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Avis utilisateur

Erm ... eh bien, c'est une Fender. - Avis Fender Musicmaster [1964-1982]

The Fender Music Master is a guitar that was introduced by Fender in the late fifties to have an instrument that was very simple in the features department (and in the price department) for the younger starting player. It also features a shorter scale than your average Strat or Tele, which makes it a cool choice for someone with smaller hands. It features an alder body, a maple neck with rosewood fretboard and 22 frets, standard Fender tuners, a hardtail bridge, and a single coil pickup in the neck position wired to a simple volume and tone control set. The CBS era guitars are much clunkier than their predecessors, which could also mean that contouring in the bodies went away or got more slight. They were built in the US of A.


The design of this guitar is ergonomic enough. Certainly the smaller design was something that would definitely appeal to players with smaller hands or of a more diminutive stature. It's reasonably lightweight, and the balance of the guitar is pretty good too. The CBS era models I've tried tend to be a little clunkier and a bit heavier too, which is just a sign of the times I suppose. The upper fret access is not too bad on these guitars, but it's not great, nor was it intended to be, as most beginners are just tending to play on the lower frets. Getting a good sound out of this guitar is not really hard, though it only has the one pickup, and a single coil at that, so you aren't looking at a very versatile ax, just something to do a passable clean and a bassier overdrive tone.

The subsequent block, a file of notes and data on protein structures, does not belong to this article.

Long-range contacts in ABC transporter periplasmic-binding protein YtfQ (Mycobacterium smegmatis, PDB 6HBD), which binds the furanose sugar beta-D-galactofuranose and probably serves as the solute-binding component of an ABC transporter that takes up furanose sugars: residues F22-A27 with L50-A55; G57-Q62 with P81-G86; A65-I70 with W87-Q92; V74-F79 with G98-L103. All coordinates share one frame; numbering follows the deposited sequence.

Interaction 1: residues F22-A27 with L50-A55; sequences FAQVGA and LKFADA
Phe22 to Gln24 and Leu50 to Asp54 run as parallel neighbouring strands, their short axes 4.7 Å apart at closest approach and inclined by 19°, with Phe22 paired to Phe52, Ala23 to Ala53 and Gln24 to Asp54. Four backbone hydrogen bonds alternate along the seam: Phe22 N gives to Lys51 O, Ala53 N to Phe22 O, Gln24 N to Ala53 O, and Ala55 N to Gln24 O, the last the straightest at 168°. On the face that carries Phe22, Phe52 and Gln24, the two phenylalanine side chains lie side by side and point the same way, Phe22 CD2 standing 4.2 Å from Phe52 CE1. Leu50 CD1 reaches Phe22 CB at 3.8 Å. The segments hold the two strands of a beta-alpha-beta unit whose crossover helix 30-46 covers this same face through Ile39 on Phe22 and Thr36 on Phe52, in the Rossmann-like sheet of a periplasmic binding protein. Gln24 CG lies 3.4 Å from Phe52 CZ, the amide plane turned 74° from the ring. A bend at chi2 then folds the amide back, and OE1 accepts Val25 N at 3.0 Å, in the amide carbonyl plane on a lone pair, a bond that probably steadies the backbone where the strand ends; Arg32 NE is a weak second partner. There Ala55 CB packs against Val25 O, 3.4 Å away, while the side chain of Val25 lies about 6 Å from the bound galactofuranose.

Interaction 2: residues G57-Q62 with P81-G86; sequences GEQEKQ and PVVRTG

This guitar is a pretty simple instrument, and that transfers over to its tones. This model is loaded with a single, stock Fender single coil. The CBS era of pickups really was not all that stellar. I didn't particularly find the tone all that remarkable. Plugged into a clean amplifier yielded a bassier, yet still somewhat bright tone that was sort of reminiscent of a Strat. It didn't have a lot of bite or girth to it though and I can't say it works for any particular style, just as a generic clean tone from a single coil to play on. The drive tones are not bad, but the pickup is fairly noisy and there's not a lot of brightness to get harmonics or anything for rock music. It's really only worth using in a grunge or punk context where the tones are not of the concern, but rather just having something loud and brash for jumping around.


All in all I think this guitar is an interesting yet not very useful piece. The CBS era models are not made all that well and the tones really don't make me want to run to buy one. Once the novelty of it being a US made vintage Fender wears off, you start to see that it's just your average guitar. It might be cool with some mods, but then you're sinking more money into an instrument that might be better left just hanging on the wall to say you own a vintage piece... who knows?